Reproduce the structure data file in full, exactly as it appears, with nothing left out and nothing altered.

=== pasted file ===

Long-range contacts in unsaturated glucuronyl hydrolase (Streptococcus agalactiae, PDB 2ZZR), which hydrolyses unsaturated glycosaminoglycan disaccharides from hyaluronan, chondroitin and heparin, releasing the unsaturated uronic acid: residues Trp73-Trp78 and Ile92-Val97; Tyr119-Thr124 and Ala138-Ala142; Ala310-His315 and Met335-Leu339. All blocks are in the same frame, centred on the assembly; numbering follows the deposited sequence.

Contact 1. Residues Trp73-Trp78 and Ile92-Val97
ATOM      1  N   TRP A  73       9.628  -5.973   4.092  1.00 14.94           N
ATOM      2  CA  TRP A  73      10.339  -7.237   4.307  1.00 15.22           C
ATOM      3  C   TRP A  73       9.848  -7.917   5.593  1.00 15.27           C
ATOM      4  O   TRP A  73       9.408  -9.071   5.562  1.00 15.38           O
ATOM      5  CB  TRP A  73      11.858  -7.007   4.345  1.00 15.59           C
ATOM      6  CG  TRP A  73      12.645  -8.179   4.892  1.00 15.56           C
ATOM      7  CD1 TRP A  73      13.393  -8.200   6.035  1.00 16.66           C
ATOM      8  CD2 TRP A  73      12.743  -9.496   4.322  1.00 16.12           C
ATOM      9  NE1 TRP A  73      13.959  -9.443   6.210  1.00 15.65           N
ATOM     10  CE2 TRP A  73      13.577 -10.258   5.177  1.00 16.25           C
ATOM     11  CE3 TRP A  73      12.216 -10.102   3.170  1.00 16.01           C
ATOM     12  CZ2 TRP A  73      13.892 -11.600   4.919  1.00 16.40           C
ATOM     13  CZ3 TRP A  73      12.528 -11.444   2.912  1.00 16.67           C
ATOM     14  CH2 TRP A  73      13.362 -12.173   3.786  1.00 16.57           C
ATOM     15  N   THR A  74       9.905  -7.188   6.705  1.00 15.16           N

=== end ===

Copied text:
Long-range contacts in unsaturated glucuronyl hydrolase (Streptococcus agalactiae, PDB 2ZZR), which hydrolyses unsaturated glycosaminoglycan disaccharides from hyaluronan, chondroitin and heparin, releasing the unsaturated uronic acid: residues Trp73-Trp78 and Ile92-Val97; Tyr119-Thr124 and Ala138-Ala142; Ala310-His315 and Met335-Leu339. All blocks are in the same frame, centred on the assembly; numbering follows the deposited sequence.

Contact 1. Residues Trp73-Trp78 and Ile92-Val97
ATOM      1  N   TRP A  73       9.628  -5.973   4.092  1.00 14.94           N
ATOM      2  CA  TRP A  73      10.339  -7.237   4.307  1.00 15.22           C
ATOM      3  C   TRP A  73       9.848  -7.917   5.593  1.00 15.27           C
ATOM      4  O   TRP A  73       9.408  -9.071   5.562  1.00 15.38           O
ATOM      5  CB  TRP A  73      11.858  -7.007   4.345  1.00 15.59           C
ATOM      6  CG  TRP A  73      12.645  -8.179   4.892  1.00 15.56           C
ATOM      7  CD1 TRP A  73      13.393  -8.200   6.035  1.00 16.66           C
ATOM      8  CD2 TRP A  73      12.743  -9.496   4.322  1.00 16.12           C
ATOM      9  NE1 TRP A  73      13.959  -9.443   6.210  1.00 15.65           N
ATOM     10  CE2 TRP A  73      13.577 -10.258   5.177  1.00 16.25           C
ATOM     11  CE3 TRP A  73      12.216 -10.102   3.170  1.00 16.01           C
ATOM     12  CZ2 TRP A  73      13.892 -11.600   4.919  1.00 16.40           C
ATOM     13  CZ3 TRP A  73      12.528 -11.444   2.912  1.00 16.67           C
ATOM     14  CH2 TRP A  73      13.362 -12.173   3.786  1.00 16.57           C
ATOM     15  N   THR A  74       9.905  -7.188   6.705  1.00 15.16           N